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Candida Diet for Vegans

author image Michelle Kerns
Michelle Kerns writes for a variety of print and online publications and specializes in literature and science topics. She has served as a book columnist since 2008 and is a member of the National Book Critics Circle. Kerns studied English literature and neurology at UC Davis.
Candida Diet for Vegans
Tofu chunks on a table. Photo Credit: DeeNida/iStock/Getty Images

Candida diets limit the intake of foods thought to serve as nutrition sources for candida, a type of yeast that occurs naturally on the skin and in the digestive and reproductive tracts. Excess candida in the body, a condition known as candidiasis, is believed by some practitioners of alternative medicine to cause bloating, fatigue, headaches, muscle pain, premenstrual syndrome and depression. Restricted foods on a candida diet include processed products and refined carbohydrates. With some careful planning, a vegan can follow most of the diet's guidelines, though it's best to consult a doctor before beginning. Not all medical experts, including the American Academy of Allergy, Asthma and Immunology, agree that candidiasis is a disease, or that it can be treated with a special diet.

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Fill Up on Plant-Based Protein

Soy products such as tempeh, tofu and texturized vegetable protein, or TVP, are a vegan's best protein choices on a candida diet. Although beans and legumes typically make up the bulk of the average vegan's meals, those on a candida diet will need to limit themselves to 1 cooked cup each day, supposedly to limit the amount of carbohydrates available to the candida. Nuts and seeds such as almonds, cashews, sunflower seeds, walnuts and pecans are allowed, but pistachios and peanuts should be avoided.

Plan on Plenty of Produce

The best carbohydrate sources for a vegan on a candida diet are fresh fruits and vegetables, since no type of grain, either refined or whole, is permitted. Choose fresh or frozen unsweetened fruit and nonstarchy vegetables such as asparagus, lettuce greens, eggplant, cucumber, cabbage, carrots, broccoli, onions, spinach and tomatoes. Dried fruit such as raisins, fruit juice and high-starch vegetables such as potatoes, yams and corn should be avoided since they cause the concentration of simple sugars in the blood to rise. Mushrooms are also not allowed, as they allegedly react harmfully with candida.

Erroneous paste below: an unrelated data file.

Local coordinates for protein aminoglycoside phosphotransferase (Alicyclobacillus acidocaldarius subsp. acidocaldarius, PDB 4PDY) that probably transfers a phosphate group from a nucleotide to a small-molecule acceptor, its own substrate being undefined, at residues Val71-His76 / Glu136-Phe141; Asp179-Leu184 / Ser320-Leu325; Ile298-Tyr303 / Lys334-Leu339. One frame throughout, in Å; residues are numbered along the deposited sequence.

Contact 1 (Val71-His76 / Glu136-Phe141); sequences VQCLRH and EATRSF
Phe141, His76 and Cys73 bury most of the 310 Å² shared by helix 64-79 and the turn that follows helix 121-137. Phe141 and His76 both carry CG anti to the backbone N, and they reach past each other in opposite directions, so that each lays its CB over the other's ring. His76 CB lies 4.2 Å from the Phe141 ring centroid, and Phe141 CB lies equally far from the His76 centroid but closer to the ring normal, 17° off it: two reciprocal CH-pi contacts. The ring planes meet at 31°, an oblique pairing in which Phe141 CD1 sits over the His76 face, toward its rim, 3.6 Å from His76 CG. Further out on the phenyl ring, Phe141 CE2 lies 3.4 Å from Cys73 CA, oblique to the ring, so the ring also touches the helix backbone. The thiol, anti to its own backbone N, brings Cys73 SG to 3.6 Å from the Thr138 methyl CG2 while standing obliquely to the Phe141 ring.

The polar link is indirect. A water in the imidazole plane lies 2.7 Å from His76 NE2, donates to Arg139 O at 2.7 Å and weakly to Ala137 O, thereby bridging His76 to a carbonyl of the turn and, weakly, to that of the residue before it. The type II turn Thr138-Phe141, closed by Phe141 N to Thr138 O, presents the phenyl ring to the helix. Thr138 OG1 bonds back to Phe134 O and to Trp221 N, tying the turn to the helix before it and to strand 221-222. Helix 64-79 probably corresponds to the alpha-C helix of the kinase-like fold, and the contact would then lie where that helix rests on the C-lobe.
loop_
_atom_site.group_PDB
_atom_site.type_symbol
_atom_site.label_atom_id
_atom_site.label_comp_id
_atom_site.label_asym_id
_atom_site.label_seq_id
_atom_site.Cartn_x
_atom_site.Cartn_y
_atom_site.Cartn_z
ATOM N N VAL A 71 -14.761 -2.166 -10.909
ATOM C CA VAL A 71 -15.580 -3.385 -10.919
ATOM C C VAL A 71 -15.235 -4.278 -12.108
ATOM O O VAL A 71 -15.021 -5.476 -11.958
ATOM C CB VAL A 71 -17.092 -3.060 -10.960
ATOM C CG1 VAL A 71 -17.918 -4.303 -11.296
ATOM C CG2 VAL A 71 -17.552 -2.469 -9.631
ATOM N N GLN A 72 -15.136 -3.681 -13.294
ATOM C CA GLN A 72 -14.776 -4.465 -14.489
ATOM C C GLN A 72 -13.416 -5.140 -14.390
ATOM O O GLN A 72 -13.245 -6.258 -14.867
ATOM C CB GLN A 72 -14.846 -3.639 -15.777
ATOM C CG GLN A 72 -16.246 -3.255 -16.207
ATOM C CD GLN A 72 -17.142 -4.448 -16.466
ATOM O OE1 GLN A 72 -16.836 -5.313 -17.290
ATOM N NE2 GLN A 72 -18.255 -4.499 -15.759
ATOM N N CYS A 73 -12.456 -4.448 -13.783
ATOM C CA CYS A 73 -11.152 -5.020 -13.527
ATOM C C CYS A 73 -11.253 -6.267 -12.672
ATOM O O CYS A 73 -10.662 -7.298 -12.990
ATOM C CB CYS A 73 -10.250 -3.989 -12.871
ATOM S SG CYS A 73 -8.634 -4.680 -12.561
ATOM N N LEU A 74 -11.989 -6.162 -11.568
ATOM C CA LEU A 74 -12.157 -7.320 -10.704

Choose Calcium-Rich Dairy Replacements

Individuals on a candida diet are usually advised to eat plain, unsweetened cow, goat or sheep yogurt that contains live Lactobacillus acidophilus cultures to help control the growth of candida. Vegans cannot substitute commercial soy yogurt because it contains sweeteners such as honey, agave syrup and amazake. According to the Functional Medicine Research Center, vegans can obtain the calcium their bodies need to build and repair their bones and teeth by choosing acceptable brands of soy milk and soy cheese. Soy milk should not include sweeteners such as brown rice syrup, and allowed soy cheeses should not contain modified food starch or maltodextrin.

Choose Oils and Condiments Carefully

Vegans can cook with vegetable oils such as olive, canola, almond, avocado, sesame and flax seed. All low-sodium, sugar-free herbs, spices and seasoning mixes can be used to prepare and flavor food, along with freshly squeezed lemon and lime juice. Vinegar and any other type of fermented or pickled foods, such as kimchee and sauerkraut, should be avoided since they are thought to serve as a food source for candida. If you want to use an artificial sweetener for your herbal tea -- you should avoid coffee and regular tea -- use stevia.

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